Saasu has the building blocks of an asset register for managing fixed assets. The following highlights ways you can use Saasu to manage your assets.
Generally, fixed assets would be bundled into their appropriate groupings. These may be determined by their depreciation method, asset type, or some other procedural method you have in your business.
Here is an example of two accounts created to represent a Fixed Asset grouping:
- Asset: Computers.
- Asset: Computers Accum. Depr.
For example, if a computer has been owned for a year and depreciated 33%, the account balances would look like this:
- Asset: Computers $999
- Asset: Computers Accum. Depr. -$333
Depending on your accounting policy, each month, quarter, or year you would depreciate the assets and put the written down portion to an expense account (eg Expense:Depreciation).
Classify Fixed Assets
To help track the transaction(s) that relate to fixed assets, you can create a tag called FixedAssets and apply it to any purchase you enter. Then, when you run reports or lists of transactions, you can filter these according to this FixedAssets tag. Another useful tag might be one that denotes which depreciation schedule the asset belongs to (eg DS1 might represent Depreciation Schedule 1 – Computers).
Fixed Asset Documentation
A simple task like scanning your warranties and licenses and adding them as attachments to your Fixed Asset purchase transactions can be very helpful. You may need this for compliance reasons or simply for the convenience of being able to go back and refer to them for claims or licensing information. For example, if you buy a computer you might scan the warranty, product key details, and the shipping slip which has the breakdown of components.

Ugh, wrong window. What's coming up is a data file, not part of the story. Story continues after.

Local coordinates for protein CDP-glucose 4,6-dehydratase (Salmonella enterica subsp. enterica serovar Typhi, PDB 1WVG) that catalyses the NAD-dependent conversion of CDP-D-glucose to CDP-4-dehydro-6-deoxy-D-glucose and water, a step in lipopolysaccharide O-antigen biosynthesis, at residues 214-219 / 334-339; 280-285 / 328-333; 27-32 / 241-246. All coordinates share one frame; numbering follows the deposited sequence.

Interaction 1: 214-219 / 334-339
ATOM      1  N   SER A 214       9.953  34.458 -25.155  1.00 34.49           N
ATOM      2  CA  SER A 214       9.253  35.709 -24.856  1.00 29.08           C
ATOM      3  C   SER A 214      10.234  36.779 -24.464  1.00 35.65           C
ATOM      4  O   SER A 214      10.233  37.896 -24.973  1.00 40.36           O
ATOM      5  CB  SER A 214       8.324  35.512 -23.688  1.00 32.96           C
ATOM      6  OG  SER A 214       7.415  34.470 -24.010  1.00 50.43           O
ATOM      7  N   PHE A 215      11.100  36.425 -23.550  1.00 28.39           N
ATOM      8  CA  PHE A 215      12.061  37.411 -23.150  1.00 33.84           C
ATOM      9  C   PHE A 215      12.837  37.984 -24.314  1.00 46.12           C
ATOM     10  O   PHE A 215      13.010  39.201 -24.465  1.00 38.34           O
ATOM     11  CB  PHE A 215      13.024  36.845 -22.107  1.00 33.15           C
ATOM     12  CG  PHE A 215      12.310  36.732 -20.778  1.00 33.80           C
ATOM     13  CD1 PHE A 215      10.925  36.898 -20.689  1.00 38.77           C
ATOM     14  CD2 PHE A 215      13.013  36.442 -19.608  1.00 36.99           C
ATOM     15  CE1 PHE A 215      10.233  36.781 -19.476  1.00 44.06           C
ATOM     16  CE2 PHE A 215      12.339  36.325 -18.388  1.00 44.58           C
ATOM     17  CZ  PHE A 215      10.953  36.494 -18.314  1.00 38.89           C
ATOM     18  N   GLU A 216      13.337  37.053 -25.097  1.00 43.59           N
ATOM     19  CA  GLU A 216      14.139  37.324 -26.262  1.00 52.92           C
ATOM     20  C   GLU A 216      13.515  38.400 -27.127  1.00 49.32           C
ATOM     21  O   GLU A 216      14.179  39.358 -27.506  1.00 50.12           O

Tracking Fixed Asset Events
You can use activities to capture important information and events that relate to the asset over its life cycle:
- Initial depreciation rate you plan to apply as determined by your adviser or regulatory authority.
- Capture information about maintenance events.
- Capture serial numbers or licenses for upgrades.
- Refer to other transactions that relate to this asset (eg capital improvements).
An increase in the price or value of assets can be captured by booking a journal entry based on how your advisor would like to account for the increase in value. Capital appreciation can be passive and therefore is different to a capital gain which is the profit achieved by selling an asset. Capital appreciation may or may not be booked in your financials. It depends on your situation, tax zone and advice received. Generally if booking a revaluation of the asset it is then “recognised” but not “realised”. Once the asset is sold, the appreciation since the date of initially buying the asset becomes a “realised” gain.